Publication Detail

Dynamic Assessment and Co-Simulation of Thermal Management Strategies aboard Naval Surface Ships

Thomas M. Kiehne
26 pp.

The US Navy has committed to development of an all-electric ship (AES) that will incorporate significant advances in the areas of power management, advanced sensors and weaponry, reconfigurability, and survivability. Quantifying the close relationship between ship-board thermal, mechanical, and electrical sub-systems is of fundamental importance to understanding the nature of a large, integrated system like the AES.
Research efforts in support of this development have focused on physics-based, dynamic models of thermal components and subsystems that approximate, at the system-level, the notional architecture of an AES. This research has resulted in the development of a general purpose thermal management tool coded in C++ and known as the Dynamic Thermal Modelling and Simulation (DTMS) framework. The DTMS simulation environment provides the ability to model thermal systems and subsystems relevant to the AES. The summary presented here describes the modelling approach used in DTMS and provides several examples of its use in large, complex, system-level, dynamic simulations. These examples include:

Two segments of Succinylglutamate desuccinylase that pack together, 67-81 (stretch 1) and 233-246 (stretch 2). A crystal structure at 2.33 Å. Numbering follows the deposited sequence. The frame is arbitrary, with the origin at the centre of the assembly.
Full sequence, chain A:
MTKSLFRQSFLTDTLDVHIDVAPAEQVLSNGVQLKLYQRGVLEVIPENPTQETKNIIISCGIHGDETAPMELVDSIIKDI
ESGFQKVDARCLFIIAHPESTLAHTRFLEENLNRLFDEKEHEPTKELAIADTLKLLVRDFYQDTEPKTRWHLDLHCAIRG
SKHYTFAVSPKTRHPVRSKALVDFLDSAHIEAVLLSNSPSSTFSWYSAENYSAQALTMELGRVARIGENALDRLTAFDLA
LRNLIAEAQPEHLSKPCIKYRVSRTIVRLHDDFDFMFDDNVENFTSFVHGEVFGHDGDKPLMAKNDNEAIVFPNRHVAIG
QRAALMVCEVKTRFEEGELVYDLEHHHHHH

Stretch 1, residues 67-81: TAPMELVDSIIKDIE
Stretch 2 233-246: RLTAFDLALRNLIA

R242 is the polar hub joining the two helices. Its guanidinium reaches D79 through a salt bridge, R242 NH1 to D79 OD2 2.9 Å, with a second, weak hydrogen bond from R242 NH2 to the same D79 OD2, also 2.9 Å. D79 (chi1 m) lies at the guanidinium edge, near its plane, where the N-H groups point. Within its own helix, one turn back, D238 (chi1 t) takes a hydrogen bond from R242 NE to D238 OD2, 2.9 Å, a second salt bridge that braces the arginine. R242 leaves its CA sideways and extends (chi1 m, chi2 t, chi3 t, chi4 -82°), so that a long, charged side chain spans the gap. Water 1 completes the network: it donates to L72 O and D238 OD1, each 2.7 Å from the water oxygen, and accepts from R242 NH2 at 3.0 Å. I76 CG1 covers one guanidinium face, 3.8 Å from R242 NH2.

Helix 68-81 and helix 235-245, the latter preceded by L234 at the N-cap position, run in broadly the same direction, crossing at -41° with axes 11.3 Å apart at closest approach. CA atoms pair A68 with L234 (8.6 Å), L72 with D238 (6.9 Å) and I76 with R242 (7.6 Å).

• the thermal aspects of an integrated electric power system with component models for gas turbine engines, synchronous generators, motor converters, propulsion motors, and fixed-pitch propellers.
• a dynamic model for a 200-ton, vapour-compression, marine chiller incorporating two-phase flow and heat transfer that is coupled to thermal loads representing shipboard compartment thus allowing investigation of system response during full-load and part-load operation.
• a dynamic, co-simulation that links a thermally dependent electrical power distribution network, and its consequent transient heat loads, with a thermal resistive heat flow network that connects these loads to the thermal management network at the system-level.
Thus, a thermally dependent electrical network has been integrated into a thermal management simulation environment with the intent of replacing what are traditionally modelled as steady-state heat loads with dynamic, thermally dependent, electrical loads.

type: Technical reports

This publication is not currently available from MIT Sea Grant. Please try again later or contact MIT Sea Grant for more information.